MOSS POINT, MS (WLOX) - Children playing in the park probably isn't what you would have seen two years ago at Ted B. Henson Homes. At least it might not be the memory you'd take away.
"It was real bad," said Celeste Payne, who lives there now. "Drugs and alcohol in all these apartments and stuff like that."
Two years ago, Kimberly Stone became manager of the low-income property, which is run by Mississippi Regional Housing Authority.
"We had shootings here, we had fights, a lot of probably domestic disputes," Stone said. "A lot of people hanging out drinking, partying."
Stone said through some upgrades and strict rule enforcement, the low-income complex has turned around completely. She said now the neighborhood is attracting a new crowd.
"When I first became employed here, there were several times that I became nervous to walk on the property," Stone said. "Now I go everywhere and walk everywhere and know everyone, and I don't have a sense of insecurity at all."
The complex boasts more than just increased safety. Over the past year, all units have undergone a complete renovation. The project officially finished two weeks ago, but Stone said new residents have been moving in since December.
"I used to sit in awe of the total transformation," Stone said. "Now when I show units, I'm very proud of what I'm showing. It's so great to walk someone into the new units and see their expression on their face."
The site impressed Darlene Hausler, whose disability forced her into low-income housing.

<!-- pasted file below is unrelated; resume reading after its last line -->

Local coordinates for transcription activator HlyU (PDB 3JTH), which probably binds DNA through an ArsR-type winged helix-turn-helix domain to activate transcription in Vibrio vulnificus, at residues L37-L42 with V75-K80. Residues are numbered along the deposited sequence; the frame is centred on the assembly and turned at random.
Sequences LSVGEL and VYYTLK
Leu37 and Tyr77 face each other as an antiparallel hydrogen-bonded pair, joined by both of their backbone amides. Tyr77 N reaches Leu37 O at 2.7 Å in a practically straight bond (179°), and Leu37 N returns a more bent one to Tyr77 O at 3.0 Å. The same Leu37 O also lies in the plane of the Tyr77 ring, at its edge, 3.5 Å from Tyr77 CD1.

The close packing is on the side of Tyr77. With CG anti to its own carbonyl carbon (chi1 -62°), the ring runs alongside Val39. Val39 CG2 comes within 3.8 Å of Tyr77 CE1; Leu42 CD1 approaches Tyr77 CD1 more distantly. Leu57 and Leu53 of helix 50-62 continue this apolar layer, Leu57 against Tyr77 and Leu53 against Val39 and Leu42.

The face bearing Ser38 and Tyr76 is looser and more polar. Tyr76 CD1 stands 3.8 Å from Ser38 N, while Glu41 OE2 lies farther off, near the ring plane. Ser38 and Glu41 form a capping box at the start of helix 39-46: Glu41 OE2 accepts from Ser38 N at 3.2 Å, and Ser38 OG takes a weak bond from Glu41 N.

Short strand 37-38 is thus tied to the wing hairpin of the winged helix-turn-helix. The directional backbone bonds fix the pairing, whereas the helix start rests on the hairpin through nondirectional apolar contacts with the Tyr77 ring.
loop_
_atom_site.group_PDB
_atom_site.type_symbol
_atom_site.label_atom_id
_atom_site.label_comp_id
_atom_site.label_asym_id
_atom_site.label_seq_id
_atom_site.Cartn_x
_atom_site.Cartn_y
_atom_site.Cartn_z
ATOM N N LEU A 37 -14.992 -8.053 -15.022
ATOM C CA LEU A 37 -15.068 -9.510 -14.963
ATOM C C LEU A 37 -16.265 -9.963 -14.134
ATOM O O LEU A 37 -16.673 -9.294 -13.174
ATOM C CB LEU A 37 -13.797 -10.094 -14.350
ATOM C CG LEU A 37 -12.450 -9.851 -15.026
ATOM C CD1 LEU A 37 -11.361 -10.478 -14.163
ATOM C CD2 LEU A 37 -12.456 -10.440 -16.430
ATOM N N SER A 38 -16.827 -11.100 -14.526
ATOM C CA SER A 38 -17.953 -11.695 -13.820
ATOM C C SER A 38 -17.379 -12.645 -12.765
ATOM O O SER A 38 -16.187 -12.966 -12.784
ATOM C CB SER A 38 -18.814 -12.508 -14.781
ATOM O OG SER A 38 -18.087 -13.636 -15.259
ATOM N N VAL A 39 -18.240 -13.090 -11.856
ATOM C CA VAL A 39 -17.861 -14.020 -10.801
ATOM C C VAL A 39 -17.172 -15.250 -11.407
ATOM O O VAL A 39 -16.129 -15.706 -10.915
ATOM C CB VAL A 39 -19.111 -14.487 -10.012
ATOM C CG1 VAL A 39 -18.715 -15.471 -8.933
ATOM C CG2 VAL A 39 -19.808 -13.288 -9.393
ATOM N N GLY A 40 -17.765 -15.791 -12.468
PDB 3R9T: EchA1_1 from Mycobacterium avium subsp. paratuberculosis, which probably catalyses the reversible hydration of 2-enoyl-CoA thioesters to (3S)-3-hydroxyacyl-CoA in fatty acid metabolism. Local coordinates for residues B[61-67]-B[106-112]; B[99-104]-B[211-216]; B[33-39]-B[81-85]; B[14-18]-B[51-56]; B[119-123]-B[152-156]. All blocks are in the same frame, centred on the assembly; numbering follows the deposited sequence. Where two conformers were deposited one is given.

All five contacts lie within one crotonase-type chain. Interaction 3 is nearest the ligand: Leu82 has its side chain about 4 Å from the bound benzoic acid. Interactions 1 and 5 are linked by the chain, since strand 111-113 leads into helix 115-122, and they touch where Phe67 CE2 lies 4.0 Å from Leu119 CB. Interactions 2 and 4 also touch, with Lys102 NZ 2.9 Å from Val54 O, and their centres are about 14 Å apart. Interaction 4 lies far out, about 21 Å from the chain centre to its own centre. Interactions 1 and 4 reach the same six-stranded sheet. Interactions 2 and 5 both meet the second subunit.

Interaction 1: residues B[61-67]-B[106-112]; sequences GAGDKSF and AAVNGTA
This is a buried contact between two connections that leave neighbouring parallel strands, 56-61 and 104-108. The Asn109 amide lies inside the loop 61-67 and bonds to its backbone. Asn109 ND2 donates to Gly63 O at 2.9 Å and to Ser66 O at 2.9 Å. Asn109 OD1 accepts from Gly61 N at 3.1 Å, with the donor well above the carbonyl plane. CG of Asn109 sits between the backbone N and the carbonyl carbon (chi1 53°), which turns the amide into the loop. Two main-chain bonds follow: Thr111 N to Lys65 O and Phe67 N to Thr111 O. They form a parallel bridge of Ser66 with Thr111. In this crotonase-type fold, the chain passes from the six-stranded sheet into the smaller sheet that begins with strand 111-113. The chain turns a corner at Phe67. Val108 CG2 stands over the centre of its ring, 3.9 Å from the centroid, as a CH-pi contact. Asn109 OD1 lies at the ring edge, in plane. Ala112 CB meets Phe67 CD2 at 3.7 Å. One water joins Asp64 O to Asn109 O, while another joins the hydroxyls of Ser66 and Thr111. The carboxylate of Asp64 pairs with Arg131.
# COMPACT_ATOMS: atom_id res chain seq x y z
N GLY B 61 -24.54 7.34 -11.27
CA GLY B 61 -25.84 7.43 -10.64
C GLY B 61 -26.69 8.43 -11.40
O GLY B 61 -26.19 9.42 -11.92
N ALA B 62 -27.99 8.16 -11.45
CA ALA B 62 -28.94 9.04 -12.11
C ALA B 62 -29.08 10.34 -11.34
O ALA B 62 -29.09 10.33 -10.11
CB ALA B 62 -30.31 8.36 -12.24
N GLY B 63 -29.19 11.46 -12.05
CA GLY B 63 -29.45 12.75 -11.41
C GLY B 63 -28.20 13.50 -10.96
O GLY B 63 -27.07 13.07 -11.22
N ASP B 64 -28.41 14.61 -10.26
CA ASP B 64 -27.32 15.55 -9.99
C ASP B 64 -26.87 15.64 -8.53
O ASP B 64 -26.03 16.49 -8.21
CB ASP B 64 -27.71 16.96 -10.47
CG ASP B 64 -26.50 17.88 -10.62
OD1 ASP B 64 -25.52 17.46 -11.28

"My income had decreased by half, and I couldn't afford to live in a normal apartment," Hausler said.
Hausler said she was skeptical of the area, but she said the strict application process set her at ease.
"The procedure, it was a three hour interview," Hausler explained. "Everything I had to go through, the background check, that made me feel comfortable."
She moved in two weeks ago. She said since then, she's been pleasantly surprised at the facilities, as well as the neighborhood.
"After having lived here for two weeks, that's the proof," Hausler said. "I mean, Labor Day weekend, nothing. Not even a firecracker."
Stone said the only real trouble in the neighborhood comes from non-residents who live nearby. But she said she still works hard to enforce all the rules.
"I enforce the rules every day, repeatedly," Stone said. "And so it's really become well known that if you don't follow the rules, then you don't get to stay in the Ted B. Henson Homes."
Stone said she's even had to turn down several applications from people who don't qualify as low-income. She said the property is at full capacity now, but she takes applications all the time.